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SOUTH PORTLAND — The city may allow tattoo and body-piercing parlors and medical marijuana dispensaries in some neighborhoods, if the consensus reached in June 14 workshop is upheld.
“This is our sin night,” Mayor Thomas Coward quipped during the workshop.
The City Council imposed a six-month moratorium on construction of medical marijuana dispensaries in February.
“We wanted to give some time to see what the state of Maine would do,” City Manager Jim Gailey said.
If the council decides to adopt an ordinance amendment regulating the dispensaries, the moratorium, which expires Aug. 20, would be ended.
The proposed amendment would require at least 1,000 feet between medical marijuana dispensaries and schools, places of worship, athletic fields, trails, day-care facilities, playgrounds and homes.
Councilor Thomas Blake expressed concern that the setbacks are too restrictive.
“Why wouldn’t we allow it in professional office development zones?” he asked. “It’s a controlled pain medication. What better place than where doctors’ offices are.”
Councilor Maxine Bleecher agreed that the proposed ordinance is restrictive.
“I do think we ought to allow it in more zones than what’s in front of us,” she said.
The proposed ordinance would limit the dispensaries to primarily the western parts of the city, and the Maine Mall area.
Councilor Rosemarie De Angelis said she would like to see the city set a limit for the number of dispensaries allowed.
“We could have a limit of two, which, to me, is twice as many as we need,” she said.
The Department of Health and Human Services, which is regulating the dispensaries, has limited the number allowed to one per county, with a maximum of eight throughout the state. However, City Attorney Sally Daggett explained that DHHS could change its rules at any time.
Three other councilors agreed that a limit should be set, and after some discussion, came to a consensus that one dispensary would be an appropriate limit.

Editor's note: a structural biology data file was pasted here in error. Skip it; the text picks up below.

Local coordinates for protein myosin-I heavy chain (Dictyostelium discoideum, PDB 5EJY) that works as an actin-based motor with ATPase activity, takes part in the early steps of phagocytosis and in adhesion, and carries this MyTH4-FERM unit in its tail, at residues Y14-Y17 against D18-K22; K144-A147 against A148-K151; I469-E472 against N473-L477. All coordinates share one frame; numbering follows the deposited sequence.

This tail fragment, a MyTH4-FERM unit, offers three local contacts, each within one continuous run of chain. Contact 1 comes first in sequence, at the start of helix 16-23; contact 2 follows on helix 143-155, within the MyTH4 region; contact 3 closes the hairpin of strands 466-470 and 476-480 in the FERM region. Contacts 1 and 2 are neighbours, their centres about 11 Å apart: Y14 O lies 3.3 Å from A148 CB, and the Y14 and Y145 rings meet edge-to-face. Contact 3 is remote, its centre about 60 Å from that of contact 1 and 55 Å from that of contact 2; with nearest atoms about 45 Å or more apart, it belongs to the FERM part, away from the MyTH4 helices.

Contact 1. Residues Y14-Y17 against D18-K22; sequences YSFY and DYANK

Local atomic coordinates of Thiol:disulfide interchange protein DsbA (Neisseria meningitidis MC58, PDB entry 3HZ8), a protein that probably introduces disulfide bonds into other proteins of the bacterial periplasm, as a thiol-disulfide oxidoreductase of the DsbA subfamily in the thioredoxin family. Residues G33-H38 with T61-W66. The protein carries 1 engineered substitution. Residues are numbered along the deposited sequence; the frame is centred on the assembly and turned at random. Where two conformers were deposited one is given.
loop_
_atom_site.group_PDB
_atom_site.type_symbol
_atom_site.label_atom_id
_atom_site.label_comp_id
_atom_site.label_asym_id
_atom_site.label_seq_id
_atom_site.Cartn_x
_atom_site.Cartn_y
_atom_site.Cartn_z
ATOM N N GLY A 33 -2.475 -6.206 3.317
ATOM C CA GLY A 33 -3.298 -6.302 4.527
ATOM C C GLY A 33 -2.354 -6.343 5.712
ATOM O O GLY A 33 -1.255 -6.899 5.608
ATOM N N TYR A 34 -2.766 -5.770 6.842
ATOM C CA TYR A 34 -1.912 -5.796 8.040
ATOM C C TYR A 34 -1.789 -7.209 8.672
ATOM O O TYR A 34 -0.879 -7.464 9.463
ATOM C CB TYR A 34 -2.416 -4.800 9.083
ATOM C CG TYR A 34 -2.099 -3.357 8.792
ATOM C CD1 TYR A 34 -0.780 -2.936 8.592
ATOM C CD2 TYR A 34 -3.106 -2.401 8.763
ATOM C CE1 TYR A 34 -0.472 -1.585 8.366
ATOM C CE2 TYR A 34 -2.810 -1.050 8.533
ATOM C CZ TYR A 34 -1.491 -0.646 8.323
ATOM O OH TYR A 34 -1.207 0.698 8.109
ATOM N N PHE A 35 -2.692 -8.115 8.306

“I would rather start off being too restrictive and loosen it up if it turns out not to be a problem,” said Coward.
Police Chief Edward Googins and police Lt. Frank Clark both attended the workshop.
“We’re trying to look at the overall safety of the community,” Googins said. “You have to consider the residential impact. I don’t think anyone wants to have one near their home.”
Clark commented on the dispensaries’ potential for attracting criminals.
“If you put drugs and money in one place and more than one person knows about it, that’s a recipe for trouble,” he said.
The state has not yet received any applications for medical marijuana dispensaries. The deadline for applications is June 25.
The first public hearing for the ordinance amendment will be held at the council meeting on June 21 at 7 p.m.
Proposed ordinance amendments would prohibit tattoo and body-piercing parlors in certain zones, including the limited business zone, Spring Point, Village Commercial and Willard zones.
Gailey said the current ordinance is unclear about the definition of tattoo and body-piercing parlors and that the amendment would define them as a personal service.
“To me, it’s a personal service and can be where any personal service can be,” Councilor Patti Smith said. “It’s a regular business, like any other business.”
Several councilors suggested the tattoo and piercing parlors should be considered the same type of business as hair and nail salons, and thus be treated similarly.
Hair and nail salons are currently granted special exceptions so the businesses can open in residential zones with Planning Board approval.
“I have a hard time making a distinction (between a hair salon and tattoo parlor) as far as the impact to the community is concerned,” Coward said.
The consensus was that the ordinance should be amended to define tattoo and body-piercing parlors as personal services, and that the businesses should be allowed in all the places hair and nail salons are currently allowed.
The ordinance amendment will be sent to the Planning Board for review and a recommendation to the council.
Emily Parkhurst can be reached at 781-3661 ext. 125 or email@example.com